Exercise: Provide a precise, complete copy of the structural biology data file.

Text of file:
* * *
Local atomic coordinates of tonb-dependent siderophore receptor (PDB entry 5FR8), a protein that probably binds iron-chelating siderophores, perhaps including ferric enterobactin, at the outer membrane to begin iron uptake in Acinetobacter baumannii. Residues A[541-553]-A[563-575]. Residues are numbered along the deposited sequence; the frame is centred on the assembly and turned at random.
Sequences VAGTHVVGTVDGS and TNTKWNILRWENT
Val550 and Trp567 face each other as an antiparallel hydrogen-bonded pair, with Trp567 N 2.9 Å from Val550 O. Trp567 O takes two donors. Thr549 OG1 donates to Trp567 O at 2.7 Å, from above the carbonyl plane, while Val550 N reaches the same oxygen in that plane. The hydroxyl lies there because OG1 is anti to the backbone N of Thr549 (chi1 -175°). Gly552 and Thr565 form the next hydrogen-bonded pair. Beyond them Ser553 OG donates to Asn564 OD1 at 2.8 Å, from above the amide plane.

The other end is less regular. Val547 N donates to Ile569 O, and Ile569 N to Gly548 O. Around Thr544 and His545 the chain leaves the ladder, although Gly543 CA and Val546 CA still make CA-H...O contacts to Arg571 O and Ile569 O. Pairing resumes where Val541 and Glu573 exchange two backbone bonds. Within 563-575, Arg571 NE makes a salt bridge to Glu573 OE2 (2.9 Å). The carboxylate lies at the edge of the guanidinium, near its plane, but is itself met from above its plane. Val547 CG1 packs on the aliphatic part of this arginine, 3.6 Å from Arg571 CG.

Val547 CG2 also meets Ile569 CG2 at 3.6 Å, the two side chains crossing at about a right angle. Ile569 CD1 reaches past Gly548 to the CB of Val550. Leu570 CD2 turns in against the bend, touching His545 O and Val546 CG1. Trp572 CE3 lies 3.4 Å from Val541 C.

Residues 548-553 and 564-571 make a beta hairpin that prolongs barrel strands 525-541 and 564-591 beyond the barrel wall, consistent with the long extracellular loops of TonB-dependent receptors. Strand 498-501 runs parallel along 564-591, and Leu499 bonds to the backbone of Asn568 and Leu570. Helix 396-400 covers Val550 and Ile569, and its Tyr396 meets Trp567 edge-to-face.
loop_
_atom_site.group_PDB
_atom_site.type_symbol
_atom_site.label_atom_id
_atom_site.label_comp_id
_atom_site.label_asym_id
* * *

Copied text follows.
Local atomic coordinates of tonb-dependent siderophore receptor (PDB entry 5FR8), a protein that probably binds iron-chelating siderophores, perhaps including ferric enterobactin, at the outer membrane to begin iron uptake in Acinetobacter baumannii. Residues A[541-553]-A[563-575]. Residues are numbered along the deposited sequence; the frame is centred on the assembly and turned at random.
Sequences VAGTHVVGTVDGS and TNTKWNILRWENT
Val550 and Trp567 face each other as an antiparallel hydrogen-bonded pair, with Trp567 N 2.9 Å from Val550 O. Trp567 O takes two donors. Thr549 OG1 donates to Trp567 O at 2.7 Å, from above the carbonyl plane, while Val550 N reaches the same oxygen in that plane. The hydroxyl lies there because OG1 is anti to the backbone N of Thr549 (chi1 -175°). Gly552 and Thr565 form the next hydrogen-bonded pair. Beyond them Ser553 OG donates to Asn564 OD1 at 2.8 Å, from above the amide plane.

The other end is less regular. Val547 N donates to Ile569 O, and Ile569 N to Gly548 O. Around Thr544 and His545 the chain leaves the ladder, although Gly543 CA and Val546 CA still make CA-H...O contacts to Arg571 O and Ile569 O. Pairing resumes where Val541 and Glu573 exchange two backbone bonds. Within 563-575, Arg571 NE makes a salt bridge to Glu573 OE2 (2.9 Å). The carboxylate lies at the edge of the guanidinium, near its plane, but is itself met from above its plane. Val547 CG1 packs on the aliphatic part of this arginine, 3.6 Å from Arg571 CG.

Val547 CG2 also meets Ile569 CG2 at 3.6 Å, the two side chains crossing at about a right angle. Ile569 CD1 reaches past Gly548 to the CB of Val550. Leu570 CD2 turns in against the bend, touching His545 O and Val546 CG1. Trp572 CE3 lies 3.4 Å from Val541 C.

Residues 548-553 and 564-571 make a beta hairpin that prolongs barrel strands 525-541 and 564-591 beyond the barrel wall, consistent with the long extracellular loops of TonB-dependent receptors. Strand 498-501 runs parallel along 564-591, and Leu499 bonds to the backbone of Asn568 and Leu570. Helix 396-400 covers Val550 and Ile569, and its Tyr396 meets Trp567 edge-to-face.
loop_
_atom_site.group_PDB
_atom_site.type_symbol
_atom_site.label_atom_id
_atom_site.label_comp_id
_atom_site.label_asym_id